As I write this article in early January, for far too many of us, it has been mostly a waiting game with minimal billing hours. During this downtime, it’s wise to take action to be prepared for winter weather when it finally arrives and to positively impact the bottom line. After all, going into a storm with well-prepared equipment always ensures better overall results and profit margins.
Even though your equipment maintenance was likely completed prior to the season, repeating the following steps with an eye for the small details can have a major positive effect on equipment operations and typically at a minimal cost. While going through this detailed inspection process, consider the maintenance history for each piece of equipment. Recall previous maintenance needs or mechanical repairs to point out areas of priority to check. Equipment that has been stored and/or has sat for a long period may need repairs that can make a difference in dependability. If your team has time, review the following: Detailed pressure washing
. When washing equipment, clean the plow and wash the underside of the vehicle, too. If applicable, raise dump beds and block them open for washing. Make sure to hit the hard-to-reach places such as connections on frame rails where dirt and chemicals can accumulate. Deicers, dirt or a combination living in such locations can start the corrosion process while hiding it from view. Eliminate these unwanted riders by cleaning. When this is done, note these locations on each truck or piece of equipment so that the process can often and easily be repeated. Wash the wheels and lug nuts and inspect them to make sure they are all present and tight. This is also a good time to look at tires, and check for flat or low air pressure on inside duals.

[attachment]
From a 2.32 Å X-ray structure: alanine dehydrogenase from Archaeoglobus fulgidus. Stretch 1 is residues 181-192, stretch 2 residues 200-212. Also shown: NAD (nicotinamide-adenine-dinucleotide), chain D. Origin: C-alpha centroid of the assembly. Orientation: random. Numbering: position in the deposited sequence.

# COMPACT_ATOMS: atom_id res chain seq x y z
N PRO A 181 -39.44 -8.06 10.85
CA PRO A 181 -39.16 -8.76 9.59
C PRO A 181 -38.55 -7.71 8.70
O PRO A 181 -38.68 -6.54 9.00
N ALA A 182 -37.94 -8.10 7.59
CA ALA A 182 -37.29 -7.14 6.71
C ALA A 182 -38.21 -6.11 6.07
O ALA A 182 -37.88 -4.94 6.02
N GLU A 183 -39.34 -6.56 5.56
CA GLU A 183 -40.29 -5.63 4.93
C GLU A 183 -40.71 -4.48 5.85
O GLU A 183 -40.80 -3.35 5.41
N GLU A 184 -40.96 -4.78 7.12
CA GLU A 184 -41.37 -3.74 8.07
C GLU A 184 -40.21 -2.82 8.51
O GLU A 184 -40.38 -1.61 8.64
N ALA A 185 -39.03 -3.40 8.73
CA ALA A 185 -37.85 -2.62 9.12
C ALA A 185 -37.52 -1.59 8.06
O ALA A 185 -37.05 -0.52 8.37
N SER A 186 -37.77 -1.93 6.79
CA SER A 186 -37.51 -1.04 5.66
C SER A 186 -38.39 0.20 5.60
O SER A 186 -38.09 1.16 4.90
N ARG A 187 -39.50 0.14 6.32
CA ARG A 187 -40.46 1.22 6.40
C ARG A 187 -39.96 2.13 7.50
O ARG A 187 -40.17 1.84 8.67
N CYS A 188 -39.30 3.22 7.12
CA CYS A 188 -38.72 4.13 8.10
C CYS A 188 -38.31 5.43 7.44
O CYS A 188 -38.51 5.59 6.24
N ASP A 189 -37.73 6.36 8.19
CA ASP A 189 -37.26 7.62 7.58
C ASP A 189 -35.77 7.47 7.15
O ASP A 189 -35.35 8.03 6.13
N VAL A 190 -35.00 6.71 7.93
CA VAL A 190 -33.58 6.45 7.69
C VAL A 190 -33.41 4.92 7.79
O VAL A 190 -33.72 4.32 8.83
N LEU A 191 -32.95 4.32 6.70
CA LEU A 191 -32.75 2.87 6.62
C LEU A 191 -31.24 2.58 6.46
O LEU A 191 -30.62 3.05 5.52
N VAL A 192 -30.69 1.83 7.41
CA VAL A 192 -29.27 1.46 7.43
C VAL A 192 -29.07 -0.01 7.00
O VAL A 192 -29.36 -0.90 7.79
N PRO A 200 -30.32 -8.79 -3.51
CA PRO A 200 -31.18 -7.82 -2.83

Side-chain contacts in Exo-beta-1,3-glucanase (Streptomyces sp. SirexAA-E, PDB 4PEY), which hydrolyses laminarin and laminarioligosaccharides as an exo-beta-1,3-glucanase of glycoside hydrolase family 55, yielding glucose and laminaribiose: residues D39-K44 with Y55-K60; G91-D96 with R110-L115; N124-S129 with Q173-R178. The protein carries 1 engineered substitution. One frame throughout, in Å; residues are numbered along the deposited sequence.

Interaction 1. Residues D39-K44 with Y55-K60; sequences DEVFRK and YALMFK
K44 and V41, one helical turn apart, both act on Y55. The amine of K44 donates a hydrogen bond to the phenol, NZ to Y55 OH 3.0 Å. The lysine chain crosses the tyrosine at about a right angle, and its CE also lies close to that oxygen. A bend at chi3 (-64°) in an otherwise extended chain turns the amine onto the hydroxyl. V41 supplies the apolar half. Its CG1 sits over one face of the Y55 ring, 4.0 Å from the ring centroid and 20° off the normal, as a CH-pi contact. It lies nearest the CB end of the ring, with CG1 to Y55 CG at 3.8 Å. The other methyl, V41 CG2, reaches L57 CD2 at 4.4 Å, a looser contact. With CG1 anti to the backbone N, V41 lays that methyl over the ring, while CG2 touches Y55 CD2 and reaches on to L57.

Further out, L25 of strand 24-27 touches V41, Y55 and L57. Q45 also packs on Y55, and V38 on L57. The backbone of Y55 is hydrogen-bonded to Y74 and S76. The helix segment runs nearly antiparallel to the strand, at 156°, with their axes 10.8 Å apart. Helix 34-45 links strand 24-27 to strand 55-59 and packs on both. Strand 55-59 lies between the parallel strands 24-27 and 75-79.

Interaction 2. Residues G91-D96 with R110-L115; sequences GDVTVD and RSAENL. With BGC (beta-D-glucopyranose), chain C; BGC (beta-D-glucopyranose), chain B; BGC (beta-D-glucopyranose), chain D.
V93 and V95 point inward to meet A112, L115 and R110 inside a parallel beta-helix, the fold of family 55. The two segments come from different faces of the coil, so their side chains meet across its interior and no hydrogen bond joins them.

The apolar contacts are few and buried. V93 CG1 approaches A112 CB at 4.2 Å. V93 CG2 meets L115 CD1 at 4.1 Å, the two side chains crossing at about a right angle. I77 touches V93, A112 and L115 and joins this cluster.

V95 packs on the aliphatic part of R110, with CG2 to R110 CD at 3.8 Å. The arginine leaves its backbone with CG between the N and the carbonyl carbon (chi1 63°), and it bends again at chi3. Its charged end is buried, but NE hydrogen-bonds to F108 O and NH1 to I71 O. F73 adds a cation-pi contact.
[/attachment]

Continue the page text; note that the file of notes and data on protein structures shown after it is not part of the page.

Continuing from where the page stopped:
Check the plow and the mounting device
. Look for cracks, hydraulic leaks and overall appearance. Check the cutting edge for wear.
Check the lights and electrical system
. Make sure the battery is fully charged and in good repair so it will start when needed. Slow responses and the extra hassle of a vehicle that won’t start is costly. Check all lights for operation and adjustment. Remember, just because they come on doesn’t mean they are aimed correctly to provide good visibility and safety. Inspect and repair fittings, sockets and connections, always looking for the telltale bluish-green powder (corrosion) as an indicator of work needed. When repairs are completed, coat the connection with grease or even Vaseline as an added benefit. Inspect fluid systems
. Inspect all reservoirs and hoses that carry any kind of a fluid, including the windshield washer system. Look for leaks, cracks, kinks in lines that can restrict flow and corrode fittings. At times simply rerouting an existing hose to enhance fluid flow can prevent failures. Check liquid deicer equipment
. Make sure the pump is operating properly. If it has a gas engine make sure it is newly serviced, full of fuel and that it will start and run. Test run for a short time and make sure all is working as required. Use a very small amount of deicer for this step. Do not run the pump dry! With some thought and typically very little effort the material can be pumped from one system to another for reuse or back into itself for testing purposes. Thoroughly inspect and clean the spray bar and nozzles. Unless you are testing the nozzles to ensure they aren’t plugged, the system can be tested without pumping material through the spray bar and having to waste or catch it. Disconnect the line from the pump to the bar and add a temporary longer hose to pump material through. Using water for testing this time of the year is not recommended. Spray material through it if after the inspection you feel it’s necessary to assure correct operation. Check gearboxes
. Check the lubricant and oil levels in gearboxes, but also look for moisture. If moisture is present, the cost of changing it is minimal compared to the potential cost of not having done it.
Equipment failure is frustrating and costly - in terms of non-productive, non-billing downtime and the cost for the required repairs. There is never a good time for an equipment failure to occur, but the start of delayed winter operations may be the worst time. By turning this waiting time into detailed equipment care time, productivity may run more smoothly and increase your bottom line. Dale Keep owns Ice & Snow Technologies, a training and consulting company based in Walla Walla, WA.